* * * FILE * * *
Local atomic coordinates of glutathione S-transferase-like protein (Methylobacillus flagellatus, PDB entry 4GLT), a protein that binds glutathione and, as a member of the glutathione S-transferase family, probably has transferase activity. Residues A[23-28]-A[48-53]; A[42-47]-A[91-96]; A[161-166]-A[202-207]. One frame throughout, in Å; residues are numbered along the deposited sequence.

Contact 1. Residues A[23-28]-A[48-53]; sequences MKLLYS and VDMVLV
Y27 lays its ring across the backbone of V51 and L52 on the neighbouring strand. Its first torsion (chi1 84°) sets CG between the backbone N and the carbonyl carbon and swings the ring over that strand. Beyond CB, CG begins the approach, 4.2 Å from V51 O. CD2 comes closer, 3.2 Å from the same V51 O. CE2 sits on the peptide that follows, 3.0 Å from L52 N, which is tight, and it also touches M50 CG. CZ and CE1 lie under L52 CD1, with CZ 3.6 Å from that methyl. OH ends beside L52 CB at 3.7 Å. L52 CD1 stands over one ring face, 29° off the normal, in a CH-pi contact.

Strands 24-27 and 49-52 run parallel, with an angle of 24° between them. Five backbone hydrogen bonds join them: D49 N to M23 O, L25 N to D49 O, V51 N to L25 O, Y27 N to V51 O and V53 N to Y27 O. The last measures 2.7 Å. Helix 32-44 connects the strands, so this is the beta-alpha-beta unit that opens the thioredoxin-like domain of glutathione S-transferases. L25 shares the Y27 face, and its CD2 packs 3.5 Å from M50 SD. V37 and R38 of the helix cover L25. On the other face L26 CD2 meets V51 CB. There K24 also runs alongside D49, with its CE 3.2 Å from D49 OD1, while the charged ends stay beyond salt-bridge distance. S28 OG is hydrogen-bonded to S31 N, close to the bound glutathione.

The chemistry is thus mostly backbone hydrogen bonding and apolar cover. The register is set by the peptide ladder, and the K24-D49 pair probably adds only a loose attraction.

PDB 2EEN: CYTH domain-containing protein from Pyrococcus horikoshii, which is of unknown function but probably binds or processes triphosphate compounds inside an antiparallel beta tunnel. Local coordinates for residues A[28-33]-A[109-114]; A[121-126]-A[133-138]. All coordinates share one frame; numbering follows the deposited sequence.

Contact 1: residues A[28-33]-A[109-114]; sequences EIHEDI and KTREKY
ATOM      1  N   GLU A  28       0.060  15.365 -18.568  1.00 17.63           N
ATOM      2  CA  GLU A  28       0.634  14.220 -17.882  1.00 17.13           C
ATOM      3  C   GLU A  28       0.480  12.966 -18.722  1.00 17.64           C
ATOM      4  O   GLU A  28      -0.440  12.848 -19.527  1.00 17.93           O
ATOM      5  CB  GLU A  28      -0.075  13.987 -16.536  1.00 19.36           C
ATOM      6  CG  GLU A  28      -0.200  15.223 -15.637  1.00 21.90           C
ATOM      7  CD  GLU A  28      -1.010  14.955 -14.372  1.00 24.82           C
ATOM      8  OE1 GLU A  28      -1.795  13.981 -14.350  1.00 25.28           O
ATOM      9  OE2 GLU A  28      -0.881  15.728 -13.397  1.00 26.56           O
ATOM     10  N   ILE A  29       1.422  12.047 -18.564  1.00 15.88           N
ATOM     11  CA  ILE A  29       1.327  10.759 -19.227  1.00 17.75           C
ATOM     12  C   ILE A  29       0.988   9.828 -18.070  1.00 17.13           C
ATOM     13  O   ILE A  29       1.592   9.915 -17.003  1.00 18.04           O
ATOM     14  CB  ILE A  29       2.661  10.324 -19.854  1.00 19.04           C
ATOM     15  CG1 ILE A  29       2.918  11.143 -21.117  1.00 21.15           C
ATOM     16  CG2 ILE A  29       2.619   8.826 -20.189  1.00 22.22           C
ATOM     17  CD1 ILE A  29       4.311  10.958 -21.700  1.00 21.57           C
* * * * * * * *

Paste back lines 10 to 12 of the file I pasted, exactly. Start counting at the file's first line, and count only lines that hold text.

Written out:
ATOM      3  C   GLU A  28       0.480  12.966 -18.722  1.00 17.64           C
ATOM      4  O   GLU A  28      -0.440  12.848 -19.527  1.00 17.93           O
ATOM      5  CB  GLU A  28      -0.075  13.987 -16.536  1.00 19.36           C